College - Author 1
College of Engineering
Department - Author 1
Materials Engineering Department
Degree Name - Author 1
BS in Materials Engineering
Jean Lee, College of Engineering, Materials Engineering Department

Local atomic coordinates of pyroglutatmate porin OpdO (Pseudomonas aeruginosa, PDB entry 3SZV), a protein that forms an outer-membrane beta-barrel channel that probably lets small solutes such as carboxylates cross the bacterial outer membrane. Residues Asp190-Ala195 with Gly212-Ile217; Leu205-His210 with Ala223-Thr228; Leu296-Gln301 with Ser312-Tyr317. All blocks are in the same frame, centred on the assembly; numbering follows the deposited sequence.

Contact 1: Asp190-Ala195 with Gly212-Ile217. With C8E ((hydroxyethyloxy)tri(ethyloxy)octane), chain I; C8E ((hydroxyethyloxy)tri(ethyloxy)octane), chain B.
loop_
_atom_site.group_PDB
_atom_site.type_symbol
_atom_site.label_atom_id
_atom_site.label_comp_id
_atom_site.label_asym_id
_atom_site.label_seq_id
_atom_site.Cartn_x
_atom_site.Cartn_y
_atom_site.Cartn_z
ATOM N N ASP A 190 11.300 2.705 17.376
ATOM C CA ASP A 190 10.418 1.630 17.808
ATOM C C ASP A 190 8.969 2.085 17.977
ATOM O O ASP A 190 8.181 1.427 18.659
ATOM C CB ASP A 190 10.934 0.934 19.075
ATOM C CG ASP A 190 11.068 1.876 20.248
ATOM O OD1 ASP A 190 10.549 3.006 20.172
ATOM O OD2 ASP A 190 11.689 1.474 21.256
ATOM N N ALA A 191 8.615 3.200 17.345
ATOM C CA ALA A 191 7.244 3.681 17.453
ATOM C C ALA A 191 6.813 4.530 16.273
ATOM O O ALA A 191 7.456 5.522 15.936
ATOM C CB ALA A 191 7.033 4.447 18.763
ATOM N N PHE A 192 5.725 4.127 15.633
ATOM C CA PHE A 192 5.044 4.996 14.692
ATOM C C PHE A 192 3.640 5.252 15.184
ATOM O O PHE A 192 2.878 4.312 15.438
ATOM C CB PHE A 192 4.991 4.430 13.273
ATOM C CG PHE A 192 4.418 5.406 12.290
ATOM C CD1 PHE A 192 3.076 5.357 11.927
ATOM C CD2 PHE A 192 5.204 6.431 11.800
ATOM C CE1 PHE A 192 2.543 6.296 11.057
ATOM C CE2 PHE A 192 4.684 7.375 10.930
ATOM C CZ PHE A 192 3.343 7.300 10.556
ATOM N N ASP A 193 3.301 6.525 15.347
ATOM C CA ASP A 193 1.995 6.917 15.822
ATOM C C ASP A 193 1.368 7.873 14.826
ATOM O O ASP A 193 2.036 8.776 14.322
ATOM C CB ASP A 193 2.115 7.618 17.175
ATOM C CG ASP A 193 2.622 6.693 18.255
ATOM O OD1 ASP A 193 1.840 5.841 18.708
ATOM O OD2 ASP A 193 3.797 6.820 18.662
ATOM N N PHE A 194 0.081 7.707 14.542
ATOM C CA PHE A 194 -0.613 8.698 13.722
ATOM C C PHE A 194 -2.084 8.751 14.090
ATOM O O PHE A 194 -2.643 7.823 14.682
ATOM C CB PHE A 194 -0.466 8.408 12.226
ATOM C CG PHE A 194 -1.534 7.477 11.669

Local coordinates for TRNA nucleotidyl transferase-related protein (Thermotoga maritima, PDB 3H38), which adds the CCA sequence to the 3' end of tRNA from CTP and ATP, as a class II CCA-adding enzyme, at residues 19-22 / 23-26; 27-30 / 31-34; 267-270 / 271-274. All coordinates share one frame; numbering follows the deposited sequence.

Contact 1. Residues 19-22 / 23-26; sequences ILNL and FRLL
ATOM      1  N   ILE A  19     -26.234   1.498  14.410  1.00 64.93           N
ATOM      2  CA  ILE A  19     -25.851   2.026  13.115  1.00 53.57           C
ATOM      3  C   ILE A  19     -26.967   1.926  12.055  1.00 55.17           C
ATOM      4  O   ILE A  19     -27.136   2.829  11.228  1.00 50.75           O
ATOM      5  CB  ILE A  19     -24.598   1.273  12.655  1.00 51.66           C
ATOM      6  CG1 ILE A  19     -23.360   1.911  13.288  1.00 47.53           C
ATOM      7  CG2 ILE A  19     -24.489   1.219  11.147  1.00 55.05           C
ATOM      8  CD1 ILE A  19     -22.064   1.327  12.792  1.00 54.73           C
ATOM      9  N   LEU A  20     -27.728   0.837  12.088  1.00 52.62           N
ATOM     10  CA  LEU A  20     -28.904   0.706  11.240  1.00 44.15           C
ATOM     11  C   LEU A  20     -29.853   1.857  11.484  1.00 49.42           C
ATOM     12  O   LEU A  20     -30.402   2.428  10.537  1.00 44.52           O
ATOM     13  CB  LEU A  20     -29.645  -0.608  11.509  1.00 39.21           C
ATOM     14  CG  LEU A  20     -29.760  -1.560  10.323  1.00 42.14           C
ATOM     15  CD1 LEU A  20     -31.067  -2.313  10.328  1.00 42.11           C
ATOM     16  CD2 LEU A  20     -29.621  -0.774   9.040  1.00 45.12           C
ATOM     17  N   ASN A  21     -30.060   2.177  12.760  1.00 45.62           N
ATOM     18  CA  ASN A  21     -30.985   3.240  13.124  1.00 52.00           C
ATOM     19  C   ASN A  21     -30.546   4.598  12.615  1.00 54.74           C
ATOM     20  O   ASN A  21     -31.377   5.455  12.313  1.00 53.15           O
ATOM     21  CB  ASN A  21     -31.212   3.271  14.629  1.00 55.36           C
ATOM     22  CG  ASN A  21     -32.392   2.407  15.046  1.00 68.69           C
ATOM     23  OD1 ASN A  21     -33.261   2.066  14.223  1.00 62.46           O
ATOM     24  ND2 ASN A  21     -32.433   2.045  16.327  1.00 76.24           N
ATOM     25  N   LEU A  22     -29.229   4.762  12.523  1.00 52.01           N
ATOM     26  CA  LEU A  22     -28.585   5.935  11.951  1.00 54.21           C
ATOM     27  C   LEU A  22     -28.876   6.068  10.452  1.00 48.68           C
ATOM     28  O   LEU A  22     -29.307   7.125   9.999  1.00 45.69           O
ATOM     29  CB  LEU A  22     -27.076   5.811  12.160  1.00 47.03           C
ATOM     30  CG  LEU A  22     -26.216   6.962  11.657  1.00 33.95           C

Globally, only 9% of plastic by mass is recycled. Allowing consumers to directly convert polyethylene terephthalate (PET) waste into 3D filament can increase the recycling rate by reducing contamination and costs from traditional large-scale recycling methods. This was tested by heating strips of PET to various temperatures within its glass transition region and pressing a roller with a 1.75 mm indentation against it to observe strip deformation. PET was also placed in a hemispherical well with a 1.75 mm diameter hole at the bottom and heated above its melting temperature to determine the mass of PET required to extrude 3D printer filament using gravity. The filament had the best properties when produced at 175 °C, and 12.5 g of PET were required for gravity extrusion in a 5 cm diameter well. Additionally, replacing polylactic acid (PLA) infill material with a wheat straw pulp can reduce plastic consumption for 3D printed parts while still providing structural support. The viability of this substitution was observed by compression testing a 3D printed PLA frame with 50% wheat straw infill by volume. The results were compared to a PLA frame with equivalent PLA infill by mass and a PLA frame with no infill. Wheat straw was determined to be a viable alternative for PLA infill in parts with low strength requirements; however, shrinking during drying made accurate infill printing difficult.